As our readers know, I’ve been stumping around on crutches for a few weeks now as my foot heals. And yesterday Kish and I had to go visit someone in Riverside Methodist Hospital and realized that crutches just wouldn’t work, so I plopped myself down into a wheelchair for the visit. Both experiences have given me a new perspective.
With crutches, my main concern is stairs, ramps, and floor surfaces. Even a single step, such as from from one room to another, can pose a significant risk. If there’s no handrail, your only choice is to teeter on your crutches and hop up or down on your good foot, hoping you don’t fall in the process. If you’re talking three or four steps, forget it. The chance that you are going to be able to repeatedly balance and land successfully is miniscule — which means you are risking a crash. When I go up and down the stairs at home, I do it on my knees or on my butt, one step at a time. That’s OK for home, but it’s obviously not a very dignified approach when you are in a public place.
Ramps are better, obviously, because no hopping is required. But if the surface is not flat and clear, ramps also pose a risk. I don’t achieve enormous ground clearance when I balance on my good foot and swing my crutches forward, so if there’s any change in the surface it might snag the rubber tip on the end of the crutches and cause the finely calibrated crutching process to come to a screeching halt. That can happen even on a flat surface, if it has carpeting with some kind of raised pattern.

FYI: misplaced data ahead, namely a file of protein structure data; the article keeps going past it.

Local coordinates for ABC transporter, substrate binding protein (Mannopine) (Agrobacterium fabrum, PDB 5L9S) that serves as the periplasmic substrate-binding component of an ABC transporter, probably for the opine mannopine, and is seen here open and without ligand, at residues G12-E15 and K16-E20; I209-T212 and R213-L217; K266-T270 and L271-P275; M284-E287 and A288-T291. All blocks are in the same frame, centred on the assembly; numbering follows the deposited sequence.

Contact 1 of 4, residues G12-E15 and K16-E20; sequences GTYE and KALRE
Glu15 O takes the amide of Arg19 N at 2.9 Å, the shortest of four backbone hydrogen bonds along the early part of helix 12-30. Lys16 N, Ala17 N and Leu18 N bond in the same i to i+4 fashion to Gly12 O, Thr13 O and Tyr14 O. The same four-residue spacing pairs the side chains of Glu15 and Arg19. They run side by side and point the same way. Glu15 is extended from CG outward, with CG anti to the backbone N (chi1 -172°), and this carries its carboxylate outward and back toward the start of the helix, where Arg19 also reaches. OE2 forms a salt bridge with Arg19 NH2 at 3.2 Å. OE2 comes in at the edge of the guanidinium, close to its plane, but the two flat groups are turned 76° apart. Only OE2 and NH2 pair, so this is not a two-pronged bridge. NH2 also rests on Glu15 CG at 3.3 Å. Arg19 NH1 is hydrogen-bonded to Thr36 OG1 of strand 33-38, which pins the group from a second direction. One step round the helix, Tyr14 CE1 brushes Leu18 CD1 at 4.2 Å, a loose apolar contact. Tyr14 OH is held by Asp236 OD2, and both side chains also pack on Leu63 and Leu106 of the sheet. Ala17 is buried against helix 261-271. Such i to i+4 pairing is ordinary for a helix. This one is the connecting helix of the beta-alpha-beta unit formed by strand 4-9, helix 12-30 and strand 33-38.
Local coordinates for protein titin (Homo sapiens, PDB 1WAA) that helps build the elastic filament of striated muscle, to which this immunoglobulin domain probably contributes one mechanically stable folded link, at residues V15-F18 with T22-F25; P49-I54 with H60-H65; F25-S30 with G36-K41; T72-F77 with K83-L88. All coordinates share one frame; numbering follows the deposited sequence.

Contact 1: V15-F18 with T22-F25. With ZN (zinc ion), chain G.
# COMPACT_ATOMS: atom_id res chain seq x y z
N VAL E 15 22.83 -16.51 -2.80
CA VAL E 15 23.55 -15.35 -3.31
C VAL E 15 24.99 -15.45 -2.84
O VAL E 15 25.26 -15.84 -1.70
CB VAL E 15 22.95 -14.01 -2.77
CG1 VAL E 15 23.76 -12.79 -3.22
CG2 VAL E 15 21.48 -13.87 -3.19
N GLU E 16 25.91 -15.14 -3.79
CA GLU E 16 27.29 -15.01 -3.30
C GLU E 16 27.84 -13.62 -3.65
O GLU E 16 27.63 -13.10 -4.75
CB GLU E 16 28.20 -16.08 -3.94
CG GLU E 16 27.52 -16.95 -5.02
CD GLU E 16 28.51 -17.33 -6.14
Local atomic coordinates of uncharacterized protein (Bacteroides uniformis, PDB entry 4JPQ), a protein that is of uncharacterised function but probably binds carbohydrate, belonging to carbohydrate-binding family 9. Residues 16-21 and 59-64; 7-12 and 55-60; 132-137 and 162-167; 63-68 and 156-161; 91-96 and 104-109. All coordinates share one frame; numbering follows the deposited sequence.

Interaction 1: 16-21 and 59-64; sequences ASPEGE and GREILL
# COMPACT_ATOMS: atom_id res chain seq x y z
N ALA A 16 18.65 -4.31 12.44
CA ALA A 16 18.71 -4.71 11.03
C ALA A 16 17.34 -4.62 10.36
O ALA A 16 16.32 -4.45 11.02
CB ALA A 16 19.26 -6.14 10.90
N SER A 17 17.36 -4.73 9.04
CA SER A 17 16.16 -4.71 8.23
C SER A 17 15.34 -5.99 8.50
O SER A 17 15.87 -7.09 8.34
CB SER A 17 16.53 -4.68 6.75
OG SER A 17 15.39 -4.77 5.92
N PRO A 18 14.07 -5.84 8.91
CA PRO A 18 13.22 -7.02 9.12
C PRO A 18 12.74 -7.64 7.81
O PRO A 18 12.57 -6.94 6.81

As for the wheelchair, it apparently changes the perspective not only of the seated person but also of everyone else. When I was seated in a wheelchair, I felt reduced and shrunken and somewhat helpless. Curiously, the hallway scenery seems to move by much more swiftly when you are wheelchair-bound, perhaps because you aren’t the person who is in control of speed or direction.
The most fascinating aspect of my brief wheelchair adventure, however, was the reaction of other people. When we went to the hospital Kish initially put me in a wheelchair by the door, then went to park the car. As I waited, several people walked by without so much as a nod in my direction or an acknowledgement of my presence. This is unusual behavior in the friendly Midwest, where it’s rare to not look passersby in the eye. For those people, apparently, I might as well have been a piece of furniture. I wonder if other people in wheelchairs have had similar experiences?
My experience suggests that building designers and architects would be well served by spending a few days on crutches and in a wheelchair, to appreciate the challenges involved and consider first-hand how their designs might affect people using those devices. It has definitely opened my eyes.
Reblogged this on robert's space and commented:
get well…and take it easy…..thing take time to grow…..lety it heal don’t iover exercise and don’t try to compensate when you are mobile or you may get back problems too.slow and steady….
I’ve noticed the aversion to acknowledgement of the wheelchair bound so I never dismiss the opportunity to smile or say hi to people in wheelchairs. The return greetings are great. I suspect ambulatory people don’t pay much attention to anything above or below eye level.